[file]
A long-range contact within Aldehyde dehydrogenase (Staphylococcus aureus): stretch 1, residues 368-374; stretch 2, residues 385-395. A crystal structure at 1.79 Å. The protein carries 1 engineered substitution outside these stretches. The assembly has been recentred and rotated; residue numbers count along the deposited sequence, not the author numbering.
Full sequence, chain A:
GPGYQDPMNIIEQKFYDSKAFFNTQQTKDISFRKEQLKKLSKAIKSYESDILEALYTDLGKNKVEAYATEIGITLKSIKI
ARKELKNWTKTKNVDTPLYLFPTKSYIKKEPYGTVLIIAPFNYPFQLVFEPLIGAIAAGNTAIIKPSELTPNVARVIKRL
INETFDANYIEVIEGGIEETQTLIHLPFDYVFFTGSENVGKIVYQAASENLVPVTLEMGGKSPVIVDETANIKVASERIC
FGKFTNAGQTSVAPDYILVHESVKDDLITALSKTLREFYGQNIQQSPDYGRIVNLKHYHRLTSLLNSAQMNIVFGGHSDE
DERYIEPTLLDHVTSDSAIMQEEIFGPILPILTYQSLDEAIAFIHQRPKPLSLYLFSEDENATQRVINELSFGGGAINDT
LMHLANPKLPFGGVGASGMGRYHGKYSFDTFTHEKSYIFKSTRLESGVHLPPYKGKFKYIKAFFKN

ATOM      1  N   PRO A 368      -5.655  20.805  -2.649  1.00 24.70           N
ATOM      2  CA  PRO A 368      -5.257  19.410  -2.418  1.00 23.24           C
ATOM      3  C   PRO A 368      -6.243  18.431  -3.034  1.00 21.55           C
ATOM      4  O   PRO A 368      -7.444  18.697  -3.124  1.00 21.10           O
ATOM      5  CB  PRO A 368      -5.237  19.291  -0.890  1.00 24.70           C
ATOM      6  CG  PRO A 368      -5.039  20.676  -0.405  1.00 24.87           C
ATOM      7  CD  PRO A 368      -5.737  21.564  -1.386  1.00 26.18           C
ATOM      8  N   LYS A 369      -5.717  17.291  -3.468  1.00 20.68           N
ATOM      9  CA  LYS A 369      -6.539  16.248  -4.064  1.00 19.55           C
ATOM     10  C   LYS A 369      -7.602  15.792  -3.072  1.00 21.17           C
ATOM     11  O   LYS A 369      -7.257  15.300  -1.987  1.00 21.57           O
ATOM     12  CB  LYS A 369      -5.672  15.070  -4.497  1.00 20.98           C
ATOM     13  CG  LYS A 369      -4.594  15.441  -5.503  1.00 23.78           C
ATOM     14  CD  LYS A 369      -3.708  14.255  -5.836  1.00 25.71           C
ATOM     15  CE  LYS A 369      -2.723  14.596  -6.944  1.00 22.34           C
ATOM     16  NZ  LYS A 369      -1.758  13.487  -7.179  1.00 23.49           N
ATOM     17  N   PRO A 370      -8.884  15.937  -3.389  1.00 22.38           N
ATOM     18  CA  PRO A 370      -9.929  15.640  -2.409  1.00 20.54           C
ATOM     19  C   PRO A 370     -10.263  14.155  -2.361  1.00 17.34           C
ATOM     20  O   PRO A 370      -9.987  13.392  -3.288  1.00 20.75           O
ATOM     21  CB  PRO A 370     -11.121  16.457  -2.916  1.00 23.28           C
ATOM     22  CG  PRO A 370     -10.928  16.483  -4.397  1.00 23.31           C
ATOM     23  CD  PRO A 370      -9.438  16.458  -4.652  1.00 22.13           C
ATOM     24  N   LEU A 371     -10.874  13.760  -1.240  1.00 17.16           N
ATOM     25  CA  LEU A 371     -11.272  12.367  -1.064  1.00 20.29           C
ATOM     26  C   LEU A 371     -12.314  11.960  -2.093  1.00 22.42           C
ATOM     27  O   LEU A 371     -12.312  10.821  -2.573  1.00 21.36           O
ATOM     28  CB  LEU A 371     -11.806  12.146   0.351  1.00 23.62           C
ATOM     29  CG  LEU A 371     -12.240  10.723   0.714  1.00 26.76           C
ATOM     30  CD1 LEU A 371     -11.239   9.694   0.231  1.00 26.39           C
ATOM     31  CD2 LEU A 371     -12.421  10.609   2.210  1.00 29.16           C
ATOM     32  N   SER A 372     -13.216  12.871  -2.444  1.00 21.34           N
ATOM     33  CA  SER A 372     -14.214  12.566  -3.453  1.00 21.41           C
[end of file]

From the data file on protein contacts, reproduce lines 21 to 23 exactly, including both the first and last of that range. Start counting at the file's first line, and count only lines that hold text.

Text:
ATOM     13  CG  LYS A 369      -4.594  15.441  -5.503  1.00 23.78           C
ATOM     14  CD  LYS A 369      -3.708  14.255  -5.836  1.00 25.71           C
ATOM     15  CE  LYS A 369      -2.723  14.596  -6.944  1.00 22.34           C